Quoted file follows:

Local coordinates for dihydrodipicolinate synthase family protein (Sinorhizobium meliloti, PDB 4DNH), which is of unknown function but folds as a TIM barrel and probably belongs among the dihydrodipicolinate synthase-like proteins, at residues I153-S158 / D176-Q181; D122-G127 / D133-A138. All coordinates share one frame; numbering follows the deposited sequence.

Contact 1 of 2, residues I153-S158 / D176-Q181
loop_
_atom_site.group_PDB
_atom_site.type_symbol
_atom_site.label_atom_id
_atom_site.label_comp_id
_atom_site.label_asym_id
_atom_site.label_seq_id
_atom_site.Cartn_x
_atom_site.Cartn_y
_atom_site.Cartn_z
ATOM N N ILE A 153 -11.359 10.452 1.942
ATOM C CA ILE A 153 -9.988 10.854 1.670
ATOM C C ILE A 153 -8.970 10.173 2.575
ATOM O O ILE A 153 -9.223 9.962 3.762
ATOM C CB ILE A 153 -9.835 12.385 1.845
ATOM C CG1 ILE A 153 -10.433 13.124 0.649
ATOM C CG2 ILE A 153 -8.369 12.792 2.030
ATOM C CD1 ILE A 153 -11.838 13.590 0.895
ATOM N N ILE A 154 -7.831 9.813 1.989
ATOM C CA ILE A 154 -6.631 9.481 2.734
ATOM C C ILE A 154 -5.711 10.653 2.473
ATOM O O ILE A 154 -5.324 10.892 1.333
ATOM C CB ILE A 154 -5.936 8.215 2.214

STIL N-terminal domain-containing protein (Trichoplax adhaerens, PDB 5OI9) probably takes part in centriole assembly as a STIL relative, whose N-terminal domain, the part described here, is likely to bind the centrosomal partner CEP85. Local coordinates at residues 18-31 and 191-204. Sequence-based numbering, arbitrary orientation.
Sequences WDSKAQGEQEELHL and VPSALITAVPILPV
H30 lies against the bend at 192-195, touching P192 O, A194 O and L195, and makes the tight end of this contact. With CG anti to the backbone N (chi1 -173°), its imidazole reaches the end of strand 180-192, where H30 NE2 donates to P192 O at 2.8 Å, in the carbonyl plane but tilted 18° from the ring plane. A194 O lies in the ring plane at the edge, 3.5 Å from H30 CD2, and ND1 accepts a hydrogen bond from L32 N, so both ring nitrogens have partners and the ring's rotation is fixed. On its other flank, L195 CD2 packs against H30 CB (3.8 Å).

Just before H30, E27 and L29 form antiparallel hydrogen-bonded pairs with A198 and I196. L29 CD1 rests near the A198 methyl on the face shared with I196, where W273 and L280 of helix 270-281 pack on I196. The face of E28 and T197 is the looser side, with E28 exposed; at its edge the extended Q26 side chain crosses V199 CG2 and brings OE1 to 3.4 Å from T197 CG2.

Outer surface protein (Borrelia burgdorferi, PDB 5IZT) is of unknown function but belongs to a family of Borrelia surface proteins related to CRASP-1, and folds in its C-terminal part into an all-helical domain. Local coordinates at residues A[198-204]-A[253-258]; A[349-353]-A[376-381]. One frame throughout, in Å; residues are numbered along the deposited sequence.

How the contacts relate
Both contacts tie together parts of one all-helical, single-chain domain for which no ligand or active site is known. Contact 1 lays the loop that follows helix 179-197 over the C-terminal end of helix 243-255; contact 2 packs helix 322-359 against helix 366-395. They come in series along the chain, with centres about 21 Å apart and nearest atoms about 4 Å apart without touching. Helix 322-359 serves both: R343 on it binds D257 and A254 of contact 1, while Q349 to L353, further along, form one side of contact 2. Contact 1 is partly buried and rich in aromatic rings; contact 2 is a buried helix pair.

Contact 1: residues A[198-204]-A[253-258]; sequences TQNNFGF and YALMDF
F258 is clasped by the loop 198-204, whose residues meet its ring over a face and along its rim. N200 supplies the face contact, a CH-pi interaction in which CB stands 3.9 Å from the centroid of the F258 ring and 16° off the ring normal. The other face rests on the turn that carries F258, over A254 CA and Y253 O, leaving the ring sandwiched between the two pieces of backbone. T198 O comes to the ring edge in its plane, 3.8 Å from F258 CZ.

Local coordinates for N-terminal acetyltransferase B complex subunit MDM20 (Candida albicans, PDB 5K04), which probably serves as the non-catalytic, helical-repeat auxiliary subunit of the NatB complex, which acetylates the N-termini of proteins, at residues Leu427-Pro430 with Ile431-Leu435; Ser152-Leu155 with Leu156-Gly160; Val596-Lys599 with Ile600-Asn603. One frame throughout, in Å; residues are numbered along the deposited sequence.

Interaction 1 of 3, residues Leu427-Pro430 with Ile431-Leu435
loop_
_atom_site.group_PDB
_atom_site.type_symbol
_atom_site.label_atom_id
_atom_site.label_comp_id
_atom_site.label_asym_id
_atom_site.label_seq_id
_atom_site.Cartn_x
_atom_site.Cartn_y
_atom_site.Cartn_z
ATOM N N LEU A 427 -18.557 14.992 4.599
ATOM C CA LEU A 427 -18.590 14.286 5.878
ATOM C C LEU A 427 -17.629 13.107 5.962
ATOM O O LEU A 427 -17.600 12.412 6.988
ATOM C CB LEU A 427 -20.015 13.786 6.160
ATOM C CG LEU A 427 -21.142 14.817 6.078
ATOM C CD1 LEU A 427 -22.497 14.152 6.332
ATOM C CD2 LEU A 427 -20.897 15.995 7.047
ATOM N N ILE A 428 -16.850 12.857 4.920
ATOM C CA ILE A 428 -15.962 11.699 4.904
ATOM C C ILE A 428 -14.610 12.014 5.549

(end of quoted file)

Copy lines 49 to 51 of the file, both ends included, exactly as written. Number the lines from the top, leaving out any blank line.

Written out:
ATOM C C LEU A 427 -17.629 13.107 5.962
ATOM O O LEU A 427 -17.600 12.412 6.988
ATOM C CB LEU A 427 -20.015 13.786 6.160